Why Senate should not allow the redefinition of savings and change the meaning of ‘errata’

19 November 2014

By Leonor Magtolis Briones 

Last Monday, November 17, 2014 a number of interesting events happened in the Senate. In the morning, a necrological service was held for the much-loved Senator Juan Flavier. Two other related events took place: the referral to the Committee on Finance of the General Appropriations Bill (House Bill 4968) and a briefing by Social Watch Philippines on why the Senate should not allow the redefinition of savings and change the meaning of the word “errata.”

Read on…

3 Responses to Why Senate should not allow the redefinition of savings and change the meaning of ‘errata’

  1. November 21, 2014 at 7:36 pm
    manuel buencamino

    erratum |ɛˈrɑːtəm|
    noun (pl.errata |-tə| )
    an error in printing or writing.
    • (errata) a list of corrected errors appended to a book or published in a subsequent issue of a journal.

    “An erratum or corrigendum (plurals: errata, corrigenda) (comes from Latin: errata corrige) is a correction of a published text. An erratum is most commonly issued shortly after its original text is published. Patches to security issues in a computer program are also sometimes called errata.”

    “The Chicago Manual of Style describes an errata sheet as follows: “Errata, lists of errors and their corrections, may take the form of loose, inserted sheets or bound-in pages. An errata sheet is definitely not a usual part of a book. It should never be supplied to correct simple typographical errors (which may be rectified in a later printing) or to insert additions to, or revisions of, the printed text (which should wait for the next edition of the book). It is a device to be used only in extreme cases where errors severe enough to cause misunderstanding are detected too late to correct in the normal way but before the finished book is distributed. Then the errors may be listed with their locations and their corrections on a sheet that is tipped in, either before or after the book is bound, or laid in loose, usually inside the front cover of the book. (Tipping and inserting must be done by hand, thus adding considerably to the cost of the book.)”[1]

    What is Briones’ definition of errata?

  2. November 21, 2014 at 8:08 pm
    manuel buencamino

    Briones’ objection to the “redefinition” of savings is “The above phrase is tantamount to delivery of Congress’s (both Houses) power of the purse to the Executive.”

    The power of the purse exercised by Congress, under the 1987 Constitution, is very limited to begin with.

    Art VI

    “Section 25. (1) The Congress may not increase the appropriations recommended by the President for the operation of the Government as specified in the budget.”

    This means that Congress can only reduce the budget submitted by the President. Congress has no power over the purse to appropriate what it deems fit.

    “(7) If, by the end of any fiscal year, the Congress shall have failed to pass the general appropriations bill for the ensuing fiscal year, the general appropriations law for the preceding fiscal year shall be deemed re-enacted and shall remain in force and effect until the general appropriations bill is passed by the Congress.”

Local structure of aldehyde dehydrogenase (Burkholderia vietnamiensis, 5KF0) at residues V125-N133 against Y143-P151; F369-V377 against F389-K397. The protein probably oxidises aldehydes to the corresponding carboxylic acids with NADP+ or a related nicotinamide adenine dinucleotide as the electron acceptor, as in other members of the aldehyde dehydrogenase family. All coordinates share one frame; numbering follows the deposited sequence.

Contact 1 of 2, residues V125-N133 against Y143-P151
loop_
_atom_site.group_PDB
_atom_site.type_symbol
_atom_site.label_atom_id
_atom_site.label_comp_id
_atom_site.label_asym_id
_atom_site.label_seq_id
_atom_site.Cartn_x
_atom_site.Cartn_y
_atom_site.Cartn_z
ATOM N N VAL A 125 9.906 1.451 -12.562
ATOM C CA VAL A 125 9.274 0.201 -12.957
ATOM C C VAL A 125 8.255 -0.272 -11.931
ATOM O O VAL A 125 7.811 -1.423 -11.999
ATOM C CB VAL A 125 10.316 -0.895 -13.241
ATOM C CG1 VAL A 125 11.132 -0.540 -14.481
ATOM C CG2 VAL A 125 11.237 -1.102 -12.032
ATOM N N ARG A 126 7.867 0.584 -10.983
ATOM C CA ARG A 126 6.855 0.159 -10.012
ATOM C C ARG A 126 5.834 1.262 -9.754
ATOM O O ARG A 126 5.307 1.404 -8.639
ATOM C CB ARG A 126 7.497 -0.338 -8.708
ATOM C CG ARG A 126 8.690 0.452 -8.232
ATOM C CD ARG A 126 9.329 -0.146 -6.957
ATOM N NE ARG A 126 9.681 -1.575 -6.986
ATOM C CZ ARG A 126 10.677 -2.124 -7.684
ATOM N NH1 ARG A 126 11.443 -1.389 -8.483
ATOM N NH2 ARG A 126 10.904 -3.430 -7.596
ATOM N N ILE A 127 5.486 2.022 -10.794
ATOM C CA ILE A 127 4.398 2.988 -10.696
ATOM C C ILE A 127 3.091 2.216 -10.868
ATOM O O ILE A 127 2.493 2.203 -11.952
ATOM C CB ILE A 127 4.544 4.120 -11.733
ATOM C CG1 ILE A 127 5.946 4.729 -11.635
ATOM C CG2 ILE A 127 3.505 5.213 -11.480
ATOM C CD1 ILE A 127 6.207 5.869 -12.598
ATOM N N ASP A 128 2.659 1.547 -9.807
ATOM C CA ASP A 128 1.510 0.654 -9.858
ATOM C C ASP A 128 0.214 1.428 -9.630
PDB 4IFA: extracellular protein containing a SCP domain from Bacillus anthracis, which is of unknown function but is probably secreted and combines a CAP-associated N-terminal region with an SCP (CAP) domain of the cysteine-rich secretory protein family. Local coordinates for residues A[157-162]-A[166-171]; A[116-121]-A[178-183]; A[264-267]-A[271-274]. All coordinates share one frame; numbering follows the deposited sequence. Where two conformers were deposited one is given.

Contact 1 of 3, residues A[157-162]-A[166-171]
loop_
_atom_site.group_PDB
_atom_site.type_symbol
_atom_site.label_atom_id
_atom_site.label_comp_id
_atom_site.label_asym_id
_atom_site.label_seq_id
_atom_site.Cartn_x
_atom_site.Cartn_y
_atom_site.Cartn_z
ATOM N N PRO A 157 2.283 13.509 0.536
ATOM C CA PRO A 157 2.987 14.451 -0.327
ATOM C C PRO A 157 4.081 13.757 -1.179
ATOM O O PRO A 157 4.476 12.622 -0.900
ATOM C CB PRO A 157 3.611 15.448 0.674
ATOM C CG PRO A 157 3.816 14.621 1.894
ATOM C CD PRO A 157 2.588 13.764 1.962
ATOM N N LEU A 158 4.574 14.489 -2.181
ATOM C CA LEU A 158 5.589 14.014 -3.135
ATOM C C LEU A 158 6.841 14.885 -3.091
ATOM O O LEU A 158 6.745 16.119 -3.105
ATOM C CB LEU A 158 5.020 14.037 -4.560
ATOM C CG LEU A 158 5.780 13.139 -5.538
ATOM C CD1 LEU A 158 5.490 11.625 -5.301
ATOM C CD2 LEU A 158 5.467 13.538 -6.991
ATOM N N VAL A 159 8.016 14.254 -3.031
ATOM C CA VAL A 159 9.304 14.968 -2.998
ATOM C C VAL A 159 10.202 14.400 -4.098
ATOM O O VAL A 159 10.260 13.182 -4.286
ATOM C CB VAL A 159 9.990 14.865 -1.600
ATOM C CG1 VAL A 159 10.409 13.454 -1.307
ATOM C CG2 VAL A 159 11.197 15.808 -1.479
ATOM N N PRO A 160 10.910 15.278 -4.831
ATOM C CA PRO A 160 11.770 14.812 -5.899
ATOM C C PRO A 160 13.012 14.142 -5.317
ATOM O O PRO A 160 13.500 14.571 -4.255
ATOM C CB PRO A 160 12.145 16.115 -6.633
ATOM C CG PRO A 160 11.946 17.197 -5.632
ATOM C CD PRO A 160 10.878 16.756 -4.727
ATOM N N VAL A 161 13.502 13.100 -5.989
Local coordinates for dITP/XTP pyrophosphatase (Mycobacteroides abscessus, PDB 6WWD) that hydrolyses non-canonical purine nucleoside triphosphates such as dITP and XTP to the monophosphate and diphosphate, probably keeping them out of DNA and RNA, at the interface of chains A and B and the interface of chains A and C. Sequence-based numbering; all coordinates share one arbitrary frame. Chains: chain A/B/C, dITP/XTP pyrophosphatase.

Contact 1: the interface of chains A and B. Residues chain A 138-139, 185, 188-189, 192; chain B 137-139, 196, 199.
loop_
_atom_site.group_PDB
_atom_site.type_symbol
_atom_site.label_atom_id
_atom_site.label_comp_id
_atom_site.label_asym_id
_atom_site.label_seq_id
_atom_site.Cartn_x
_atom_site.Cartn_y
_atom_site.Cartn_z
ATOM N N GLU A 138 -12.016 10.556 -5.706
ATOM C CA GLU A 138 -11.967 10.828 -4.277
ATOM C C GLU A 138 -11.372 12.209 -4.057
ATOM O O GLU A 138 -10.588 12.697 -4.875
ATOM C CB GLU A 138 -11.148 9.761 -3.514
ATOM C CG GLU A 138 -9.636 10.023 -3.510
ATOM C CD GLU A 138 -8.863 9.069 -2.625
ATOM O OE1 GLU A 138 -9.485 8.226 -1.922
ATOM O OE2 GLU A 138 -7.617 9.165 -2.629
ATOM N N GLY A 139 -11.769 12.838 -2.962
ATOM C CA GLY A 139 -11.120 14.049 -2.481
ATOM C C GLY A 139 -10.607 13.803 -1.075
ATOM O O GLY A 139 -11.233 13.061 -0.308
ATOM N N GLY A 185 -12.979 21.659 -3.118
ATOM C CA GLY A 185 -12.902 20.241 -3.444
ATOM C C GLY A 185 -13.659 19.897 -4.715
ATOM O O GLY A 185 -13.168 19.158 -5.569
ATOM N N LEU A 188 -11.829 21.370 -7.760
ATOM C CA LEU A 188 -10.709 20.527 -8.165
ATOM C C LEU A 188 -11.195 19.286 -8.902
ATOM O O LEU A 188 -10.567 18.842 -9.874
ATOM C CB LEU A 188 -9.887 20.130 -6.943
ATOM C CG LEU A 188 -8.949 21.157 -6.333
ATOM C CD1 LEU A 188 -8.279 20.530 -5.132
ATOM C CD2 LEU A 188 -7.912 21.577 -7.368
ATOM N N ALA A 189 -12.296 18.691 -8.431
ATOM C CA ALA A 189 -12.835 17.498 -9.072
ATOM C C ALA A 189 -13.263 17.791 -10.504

Our Congress unlike the USC has no power to shut down the government by closing the purse. Re-enacted budgets have taken away the power of Congress to open or close the purse. A president who wants to turn the budget into his own private pork barrel can get his allies to block passage of the GAA. This has been the practice of previous presidents during election years.

    “(2) The President shall have the power to veto any particular item or items in an appropriation, revenue, or tariff bill, but the veto shall not affect the item or items to which he does not object.”

    Line-item veto also takes away the power of Congress over the purse.

    Adding “at any time” to the definition of “savings” in this year’s GAA is simply to accomodate the ruling of the SC on DAP. The SC did not condemn DAP, it even recognized that allowing discretion in the allocation of unspent funds is a sound management practice.

    Briones is against allowing any discretion. She equates discretion with political patronage which she believes is wrong in and of itself. But politics simply put is “the practice and theory of influencing other people on a global, civic or individual level.”

    One governs with carrots and sticks. Knowing when to use what and when marks the effectivity of a governor. If we deprive governors of carrots then they will be left with nothing other than sticks.

    What I would like to hear from Briones and other like-minded people is there idea for an alternative form of governance, one that does not use carrots and sticks, to influence other people on a global, civic or individual level. Cumbaya kaya?

  3. November 22, 2014 at 10:03 pm

    @mb, i subscribe to your suggestion that the gridlock between the executive and the legislative on budget balancing should be eased by redefining the use of “savings” to stimulate the economy and fight “deflation and inflation” market condition..a kind of management tool for efficient and prudent governance. IMHO.

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